Restoring an ETX teacher's hope, one floor plan at a time
Whitehouse, Texas — East Texans always help each other in a time of need and this situation was no exception.
In most cases teachers assist their students in every way possible, however in this case it was one Whitehouse school teacher who needed help.
Her house burned down a few months back and now she's getting help from students, who are learning how to build and design houses in their architecture and design class at Whitehouse High School.
High School teacher Leanne Jamison was devastated when her house caught on fire this past July, but now those feelings of helplessness are being replaced by feelings of hope.
On July 26th Leanne Jameson was in Dallas and got a phone call, that changed everything.
"The house is on fire, dad is having chest pains and high blood pressure, and the group of teachers I was traveling with, they got me home as quick as they could, but still a two hour car ride and when i got there the fire dept had already left and there was a giant hole in the roof, and that's not even as breathtaking as when you walk inside and see the devastation," Jamison said as she described her memory of July 26th.
Jamison told KETK that her family decided to rebuild because of all the damage.
However when her fellow teacher, Tonya Wheat, heard of the tragedy she thought of a better idea.
Wheat said, "We had just found out at the beginning of the year that her house had burned so I decided that my students could possibly draw the floor plan for it."
Wheat asked Jamison if she would be willing to let her students design her new house.
Jamison tells KETK that she was concerned with the time frame, however Ms. Wheat's students have done an excellent job getting everything done very quickly.
She said, "They're so fast, they're so smart, they're using technology that's just amazing, and its come together very quickly, were in the third week of school and i have a house plan that we probably will take to get bids this week, so its very exciting and its taken something that was just really devastating and put such a positive spin on it."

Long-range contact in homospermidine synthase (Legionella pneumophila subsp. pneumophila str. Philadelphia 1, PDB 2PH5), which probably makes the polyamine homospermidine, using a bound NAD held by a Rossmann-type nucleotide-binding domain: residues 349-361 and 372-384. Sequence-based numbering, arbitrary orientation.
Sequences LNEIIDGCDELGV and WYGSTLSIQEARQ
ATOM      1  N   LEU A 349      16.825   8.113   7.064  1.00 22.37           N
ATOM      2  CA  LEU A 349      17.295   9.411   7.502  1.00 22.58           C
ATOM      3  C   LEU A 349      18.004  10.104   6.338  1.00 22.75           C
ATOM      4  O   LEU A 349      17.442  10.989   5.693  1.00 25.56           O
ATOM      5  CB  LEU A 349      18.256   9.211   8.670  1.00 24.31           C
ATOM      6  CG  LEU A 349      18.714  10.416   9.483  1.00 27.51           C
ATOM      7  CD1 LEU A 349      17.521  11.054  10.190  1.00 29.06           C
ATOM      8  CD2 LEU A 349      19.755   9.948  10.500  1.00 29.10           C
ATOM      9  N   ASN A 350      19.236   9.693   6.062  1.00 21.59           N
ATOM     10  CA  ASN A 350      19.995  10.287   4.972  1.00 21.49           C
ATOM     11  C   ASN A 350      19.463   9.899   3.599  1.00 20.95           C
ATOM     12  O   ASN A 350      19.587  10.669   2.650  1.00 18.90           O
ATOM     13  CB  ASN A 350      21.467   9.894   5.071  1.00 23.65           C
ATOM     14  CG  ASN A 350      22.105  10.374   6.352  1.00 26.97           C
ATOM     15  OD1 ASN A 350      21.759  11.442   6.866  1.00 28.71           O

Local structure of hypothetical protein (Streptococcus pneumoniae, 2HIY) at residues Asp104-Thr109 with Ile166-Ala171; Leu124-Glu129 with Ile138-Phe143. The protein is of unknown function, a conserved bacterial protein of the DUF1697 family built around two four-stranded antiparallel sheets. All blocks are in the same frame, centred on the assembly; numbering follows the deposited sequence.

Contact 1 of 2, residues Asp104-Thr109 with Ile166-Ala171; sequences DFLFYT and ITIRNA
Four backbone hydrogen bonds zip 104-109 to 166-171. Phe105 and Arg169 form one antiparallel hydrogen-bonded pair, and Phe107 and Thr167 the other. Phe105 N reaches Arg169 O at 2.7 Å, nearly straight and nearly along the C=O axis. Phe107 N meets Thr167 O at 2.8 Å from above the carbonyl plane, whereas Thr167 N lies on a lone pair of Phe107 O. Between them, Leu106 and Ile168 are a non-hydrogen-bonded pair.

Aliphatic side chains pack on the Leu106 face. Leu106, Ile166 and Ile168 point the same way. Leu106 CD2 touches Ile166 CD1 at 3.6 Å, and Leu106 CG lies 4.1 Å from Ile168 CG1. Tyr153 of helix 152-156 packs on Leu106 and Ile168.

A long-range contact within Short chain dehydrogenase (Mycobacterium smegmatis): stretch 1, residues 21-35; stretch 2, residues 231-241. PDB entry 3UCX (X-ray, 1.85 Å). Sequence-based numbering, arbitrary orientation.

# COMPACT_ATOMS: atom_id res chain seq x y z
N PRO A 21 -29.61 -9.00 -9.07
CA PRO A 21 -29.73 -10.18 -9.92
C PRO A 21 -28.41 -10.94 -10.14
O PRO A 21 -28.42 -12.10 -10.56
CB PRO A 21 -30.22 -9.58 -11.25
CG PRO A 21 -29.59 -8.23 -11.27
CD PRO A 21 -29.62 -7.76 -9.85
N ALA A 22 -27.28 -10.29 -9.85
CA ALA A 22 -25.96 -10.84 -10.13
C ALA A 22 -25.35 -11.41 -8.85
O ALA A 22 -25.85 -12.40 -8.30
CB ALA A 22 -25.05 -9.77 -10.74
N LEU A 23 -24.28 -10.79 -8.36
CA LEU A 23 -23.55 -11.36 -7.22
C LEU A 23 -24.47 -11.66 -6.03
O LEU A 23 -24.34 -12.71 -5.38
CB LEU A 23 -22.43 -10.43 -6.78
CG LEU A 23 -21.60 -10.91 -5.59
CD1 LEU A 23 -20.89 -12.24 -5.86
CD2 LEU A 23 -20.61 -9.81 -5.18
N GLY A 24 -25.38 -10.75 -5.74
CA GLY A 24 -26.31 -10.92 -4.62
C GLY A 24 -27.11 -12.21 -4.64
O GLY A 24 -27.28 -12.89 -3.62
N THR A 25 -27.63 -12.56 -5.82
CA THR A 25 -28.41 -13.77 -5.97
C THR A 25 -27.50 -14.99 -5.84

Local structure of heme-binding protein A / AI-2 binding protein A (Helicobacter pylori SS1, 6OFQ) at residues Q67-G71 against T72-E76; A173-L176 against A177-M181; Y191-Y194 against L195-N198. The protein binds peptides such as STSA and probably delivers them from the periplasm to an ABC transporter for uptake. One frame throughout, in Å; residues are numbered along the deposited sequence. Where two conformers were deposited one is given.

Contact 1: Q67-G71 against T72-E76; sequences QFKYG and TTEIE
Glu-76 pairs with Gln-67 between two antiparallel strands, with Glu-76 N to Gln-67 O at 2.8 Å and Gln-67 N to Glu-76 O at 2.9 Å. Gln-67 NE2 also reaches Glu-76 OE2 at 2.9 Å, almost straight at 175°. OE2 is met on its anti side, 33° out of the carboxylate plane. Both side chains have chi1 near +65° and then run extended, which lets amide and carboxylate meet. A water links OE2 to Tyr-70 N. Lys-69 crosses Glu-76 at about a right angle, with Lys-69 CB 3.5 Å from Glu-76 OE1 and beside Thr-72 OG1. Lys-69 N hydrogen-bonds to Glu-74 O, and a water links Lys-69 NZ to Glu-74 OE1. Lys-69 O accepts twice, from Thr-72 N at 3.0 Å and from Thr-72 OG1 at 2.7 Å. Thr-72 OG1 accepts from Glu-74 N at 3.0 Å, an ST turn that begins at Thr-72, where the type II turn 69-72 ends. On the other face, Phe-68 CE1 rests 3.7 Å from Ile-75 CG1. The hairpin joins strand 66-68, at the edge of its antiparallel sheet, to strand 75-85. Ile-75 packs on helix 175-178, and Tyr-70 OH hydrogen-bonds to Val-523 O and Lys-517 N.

So now, since the beginning of the school year, students in Ms. Wheat's advanced architecture class have been designing the plans for Ms. Jamison's new house.
Student, Jared Gray, said, "And this is the living room which is going to be a lot more open so its got more of a comfort feeling to it."
The students are doing everything from floor plans to cabinet and roof textures.
Not only are the students happy to help out a teacher, they are also getting to put what they've learned to the test.
Wheat said, "They've only drawn floor plans, they haven't gotten to see anything go up from the floor to the roof."
Zack Ziegelgruber, said, "I thought it was pretty cool because it's actually going to get built, because all the other stuff we do we draw it and then it just kind of goes away."
Most students don't get this type of hands on experience until college, however this group will be able to watch their hard work pay off right in front of their eyes. The students will be visiting the house throughout all the phases of the building process to learn the importance of the things they are learning in class, such as exact measurements.
Wheat also tells KETK that the students are going to pick out paint colors and help design the interior as well.
Jamison said, "It's taken something that was really devastating and its put such a positive spin on it, because now were just a family trying to rebuild."